Culture 4 min read

What 5G Means for Manufacturing

Here, we dive into the potential contributions of 5G technology. What 5G means for manufacturing and the security risk it poses to the industry.

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You may have heard of 5G and how it’ll improve the current technology.

Aside from making the devices faster and smarter, it could also help us stay more connected. 5G promises to interconnect people and enable us to control machines, objects, as well as appliances.

That means stuff from science fiction movies like smart cities, driverless cars, and the Internet of Things are within reach. Also, the next-gen mobile network will expand into other service areas like manufacturing to usher in the Fourth Industrial Revolution.

But, before we delve into how 5G could impact manufacturing, let’s begin with an introduction.

What is 5G?

5G is the fifth-generation mobile network, and it’s 100 times faster than the current 4G.

Along with multi-Gbps peak rates, the new mobile network offers ultra-low latency and massive capacity. That means a vast number of devices can be connected at the same time and communicate instantly with each other.

As you may have guessed, this technology is a game-changer.

Qualcomm‘s 5G Economy study suggests that the full economic effect of the next-gen mobile network will be realized across the globe by 2035. Also, it would support a wide range of industries, potentially producing as much as $13 trillion worth of goods and services.

So, how does 5G impact manufacturing?

American telecommunications company, Verizon sought to answer this question. So, it partnered up with industrial manufacturer Corning on an experiment.

Together, the companies would test existing theories and innovate ways in which 5G can make manufacturing more efficient and safe.

In a statement to the press, CEO of Verizon Business Group, Tami Erwinsaid:

“We’ve gone from a stage of imagining, ‘Could 5G be real?’ to finding ourselves in a place where we see 5G not just in our labs. We took it out of the labs and actually put it into production.”

What 5G Means for Manufacturing

Here’s what the new network technology means for manufacturing, according to vice president of technology at Corning, Claudio Mazzalli.

Automated Factory Vehicles

As said earlier, 5G enables faster communication between devices and the server controlling them. So, it becomes possible to replace human driving materials – like forklift – in factories with self-driving vehicles.

Mazzalli points out that these automated vehicles would sense other equipment or machines within the facility. When combined with AI, computer vision, and edge computing, factories using 5G would be able to adjust production to changes in demand.

As a result, manufacturers can enjoy:

  • Cost reduction
  • Increased efficiency
  • Easier product customization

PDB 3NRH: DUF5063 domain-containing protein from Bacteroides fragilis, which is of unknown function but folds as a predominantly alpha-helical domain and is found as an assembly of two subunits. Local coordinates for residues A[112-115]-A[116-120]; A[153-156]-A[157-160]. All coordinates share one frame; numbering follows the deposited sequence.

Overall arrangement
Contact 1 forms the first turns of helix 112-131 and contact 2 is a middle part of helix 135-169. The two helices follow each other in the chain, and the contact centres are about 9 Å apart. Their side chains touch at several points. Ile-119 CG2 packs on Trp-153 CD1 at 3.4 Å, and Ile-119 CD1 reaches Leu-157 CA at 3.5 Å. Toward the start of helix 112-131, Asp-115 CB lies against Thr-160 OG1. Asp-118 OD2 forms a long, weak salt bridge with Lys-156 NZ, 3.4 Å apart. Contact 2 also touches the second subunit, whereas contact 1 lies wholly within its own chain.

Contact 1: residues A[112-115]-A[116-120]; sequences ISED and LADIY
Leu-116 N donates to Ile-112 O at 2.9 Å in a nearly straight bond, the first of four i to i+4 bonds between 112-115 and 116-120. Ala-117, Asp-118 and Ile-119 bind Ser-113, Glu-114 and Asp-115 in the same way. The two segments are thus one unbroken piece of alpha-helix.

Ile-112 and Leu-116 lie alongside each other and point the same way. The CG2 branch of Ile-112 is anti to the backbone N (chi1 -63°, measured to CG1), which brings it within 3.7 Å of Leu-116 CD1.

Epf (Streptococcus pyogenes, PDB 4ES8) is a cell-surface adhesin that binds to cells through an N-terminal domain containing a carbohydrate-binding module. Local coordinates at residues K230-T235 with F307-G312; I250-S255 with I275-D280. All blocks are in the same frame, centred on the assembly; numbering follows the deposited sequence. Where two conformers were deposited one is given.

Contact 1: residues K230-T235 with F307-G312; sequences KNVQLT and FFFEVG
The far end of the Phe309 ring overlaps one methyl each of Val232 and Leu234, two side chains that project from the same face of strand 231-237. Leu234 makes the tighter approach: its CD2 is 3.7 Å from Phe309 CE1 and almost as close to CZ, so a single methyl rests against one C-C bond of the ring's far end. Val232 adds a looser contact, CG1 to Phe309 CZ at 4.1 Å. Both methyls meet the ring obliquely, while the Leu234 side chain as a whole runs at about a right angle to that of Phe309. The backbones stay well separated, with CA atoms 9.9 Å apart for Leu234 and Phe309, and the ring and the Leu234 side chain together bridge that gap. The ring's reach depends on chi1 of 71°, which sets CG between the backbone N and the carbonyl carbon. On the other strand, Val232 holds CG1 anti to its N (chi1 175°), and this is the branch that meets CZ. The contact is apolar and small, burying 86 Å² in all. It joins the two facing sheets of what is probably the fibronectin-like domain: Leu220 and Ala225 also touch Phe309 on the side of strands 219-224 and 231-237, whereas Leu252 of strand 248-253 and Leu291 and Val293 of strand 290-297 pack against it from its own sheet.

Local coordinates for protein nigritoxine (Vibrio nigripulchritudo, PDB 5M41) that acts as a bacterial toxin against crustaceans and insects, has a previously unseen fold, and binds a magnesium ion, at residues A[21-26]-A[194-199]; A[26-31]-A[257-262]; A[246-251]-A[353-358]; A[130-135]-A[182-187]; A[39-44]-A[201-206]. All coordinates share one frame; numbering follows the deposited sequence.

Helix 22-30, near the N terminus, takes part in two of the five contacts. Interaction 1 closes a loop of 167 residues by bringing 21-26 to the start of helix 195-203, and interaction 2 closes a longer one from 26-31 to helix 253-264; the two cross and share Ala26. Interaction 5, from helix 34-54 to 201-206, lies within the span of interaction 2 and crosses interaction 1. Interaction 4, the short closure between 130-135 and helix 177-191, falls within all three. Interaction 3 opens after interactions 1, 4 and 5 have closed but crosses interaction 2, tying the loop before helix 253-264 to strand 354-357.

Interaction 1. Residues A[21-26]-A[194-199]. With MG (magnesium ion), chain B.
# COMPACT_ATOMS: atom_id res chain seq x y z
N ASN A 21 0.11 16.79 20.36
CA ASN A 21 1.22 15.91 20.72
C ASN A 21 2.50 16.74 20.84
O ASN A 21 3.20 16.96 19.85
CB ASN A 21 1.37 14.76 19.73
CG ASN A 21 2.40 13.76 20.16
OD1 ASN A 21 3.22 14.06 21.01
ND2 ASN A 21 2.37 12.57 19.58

• Convenient machine configuration

In the end, the automated factory vehicles, powered by 5G, would optimize the manufacturer’s output.

Real-Time Data Processing

The next-generation mobile network technology can process significantly more data compared with 4G.

Currently, site managers have to visit buildings or remote locations to run diagnostics on equipment and machines. But that’s about to change.

Future machines will come with IoT sensors that’ll enable manufacturers to monitor their equipment remotely. The sensors could also identify and flag current and potential issues too.

Besides, 5G will enable real-time monitoring of goods in production to ensure better quality. That way, manufacturers can make better use of employee time and resources.

Cheap Production Cost

Although Corning deployed 5G five months ago, Mazzalli believes it’s too early to tell what financial impact the tech could have. However, it’s safe to say that the mobile network could lead to a cheaper production cost.

Thanks to its higher reliability, faster speed, and more bandwidth, 5G can help manufacturing companies become more productive. Not only would this save time, but it’ll also save money from errors, machine downtimes, and other issues.

The Problem with Using 5G For Manufacturing

While 5G will enable automation and new data collection, it also raises security concerns. As manufacturing plants generate more data, protecting that information becomes crucial.

However, Erwin told CNN business that Verizon is working proactively to build both security and privacy into its network. Meanwhile, Mazzalli said that 5G could offer more protection than the current internet cable or Wifi.

It allows all ( the machines in a plant) to be in one single network. And once you put everything into a single network, you have your hands around it, and you control that better,” Mazzalli said.

“You can provide more security to that,” he concluded.

Read More: Doctor Performs World’s First 5G Surgery

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Sumbo Bello

Sumbo Bello is a creative writer who enjoys creating data-driven content for news sites. In his spare time, he plays basketball and listens to Coldplay.

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